Does the news release commit disease-mongering?


There is no disease-mongering here about chronic neck pain.

Does the news release identify funding sources & disclose conflicts of interest?

Not Satisfactory

The news release does not disclose funding sources for the study. In addition, the study was more transparent than the release in disclosing potential conflicts of interest. Two of the authors of the original study, Drs. Woodman and Ballard, are both on the Society of Teachers of the Alexander Technique and contributed toward obtaining funding for the study. Coincidentally, all practitioners recruited in the study for the Alexander Technique came from the same society. The fact that the study authors and practitioners were all closely allied with the Alexander Technique was worth disclosing to readers, especially journalists, who were relying on the release.

Does the news release compare the new approach with existing alternatives?


The goal of the news release is in fact to accomplish this very criterion. The release accurately states, “Usual care for neck pain generally consists of prescribed medications and visits to physical therapists and other health care professionals.”

Does the news release establish the availability of the treatment/test/product/procedure?


It’s clear from the release that both of these therapies are widely available.

Does the news release establish the true novelty of the approach?

Not Satisfactory

What’s novel about this study is the longer term relief gained from the therapies. The study points this out, but the release doesn’t explicitly mention it.

Does the news release include unjustifiable, sensational language, including in the quotes of researchers?


The release maintains an objective, scientific voice throughout the piece.

Total Score: 5 of 10 Satisfactory

Comments (2)

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Dr JP Woodman

November 17, 2015 at 5:30 pm

As co-authors of this study published in Annals of Internal Medicine, we would like to correct the impression the review gives that there may have been potential conflict of interest or study bias in relation to the Alexander Technique. The study was designed and managed by a large, experienced, multi-disciplinary research team based at the University of York, UK. As a well-designed clinical trial, all the interventions being studied were represented on the study team by research-experienced professionals from all the relevant disciplines (acupuncture, Alexander Technique and usual physician-led care). In addition to ourselves who belong to the Society of Teachers of the Alexander Technique, two of the other authors belong to the British Acupuncture Society. In the spirit of complete transparency all these affiliations are listed in the Disclosures section of the article and we are puzzled as to why you have picked up just on the Alexander Technique, or why you seem to think there is an issue. We would also like to point readers in the direction of the original publication for answers to most of the other questions you raise in your review, including the funding source (Arthritis Research UK). Regards, Drs Woodman and Ballard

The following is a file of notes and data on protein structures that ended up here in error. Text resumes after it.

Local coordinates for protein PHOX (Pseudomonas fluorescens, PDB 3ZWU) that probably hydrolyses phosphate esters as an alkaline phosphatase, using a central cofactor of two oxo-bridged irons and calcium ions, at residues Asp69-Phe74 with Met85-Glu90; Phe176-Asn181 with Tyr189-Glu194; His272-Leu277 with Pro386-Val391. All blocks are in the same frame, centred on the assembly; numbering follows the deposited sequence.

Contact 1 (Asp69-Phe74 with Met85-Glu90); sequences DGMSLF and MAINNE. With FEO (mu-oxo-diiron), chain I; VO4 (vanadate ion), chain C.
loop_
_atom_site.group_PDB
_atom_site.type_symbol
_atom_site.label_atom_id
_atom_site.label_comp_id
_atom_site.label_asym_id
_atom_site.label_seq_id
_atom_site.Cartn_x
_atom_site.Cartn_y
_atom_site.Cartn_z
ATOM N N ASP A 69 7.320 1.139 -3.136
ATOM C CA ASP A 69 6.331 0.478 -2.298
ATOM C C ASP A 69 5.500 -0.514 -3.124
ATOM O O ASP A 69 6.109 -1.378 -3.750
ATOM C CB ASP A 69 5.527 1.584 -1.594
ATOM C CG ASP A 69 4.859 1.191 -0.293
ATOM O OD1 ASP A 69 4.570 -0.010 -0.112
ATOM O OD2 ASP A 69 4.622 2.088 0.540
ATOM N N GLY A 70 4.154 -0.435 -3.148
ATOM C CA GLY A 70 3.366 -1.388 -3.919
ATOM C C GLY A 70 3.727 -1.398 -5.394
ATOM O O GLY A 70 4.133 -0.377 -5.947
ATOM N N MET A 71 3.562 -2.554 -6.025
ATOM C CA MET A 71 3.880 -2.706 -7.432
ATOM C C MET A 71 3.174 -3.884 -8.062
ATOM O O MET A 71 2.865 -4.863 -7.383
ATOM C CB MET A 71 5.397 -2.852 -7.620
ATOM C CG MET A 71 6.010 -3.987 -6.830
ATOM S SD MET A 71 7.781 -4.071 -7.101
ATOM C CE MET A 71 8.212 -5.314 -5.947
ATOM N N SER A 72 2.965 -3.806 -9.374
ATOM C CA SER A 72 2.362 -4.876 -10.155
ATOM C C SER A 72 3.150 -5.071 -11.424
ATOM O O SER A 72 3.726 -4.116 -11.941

Kevin Lomangino

    November 18, 2015 at 6:24 am

    Thank you for your comment Dr. Woodman. Because many journalists and lay readers will never see the original article upon which this news release is based (especially as it is behind a paywall), we think it’s vitally important for news release writers to include relevant funding and disclosures in the news release itself. We think it’s inadequate to “point readers in the direction of the original publication for answers” because most readers don’t have access to and will have difficulty understanding the original research. We think the disclosures that were made in the study relevant to the investigators’ professional affiliations were appropriate to include in the news release. We don’t think that asking for that information in any way suggests that the trial was not well designed or well conducted. As with any similar study, the possibility of an “allegiance effect” related to these affiliations should be considered. This is just one of many sources of potential bias in such a study (any such study) that journalists and readers should be aware of when evaluating the results.

    Kind regards,

    Kevin Lomangino
    Managing Editor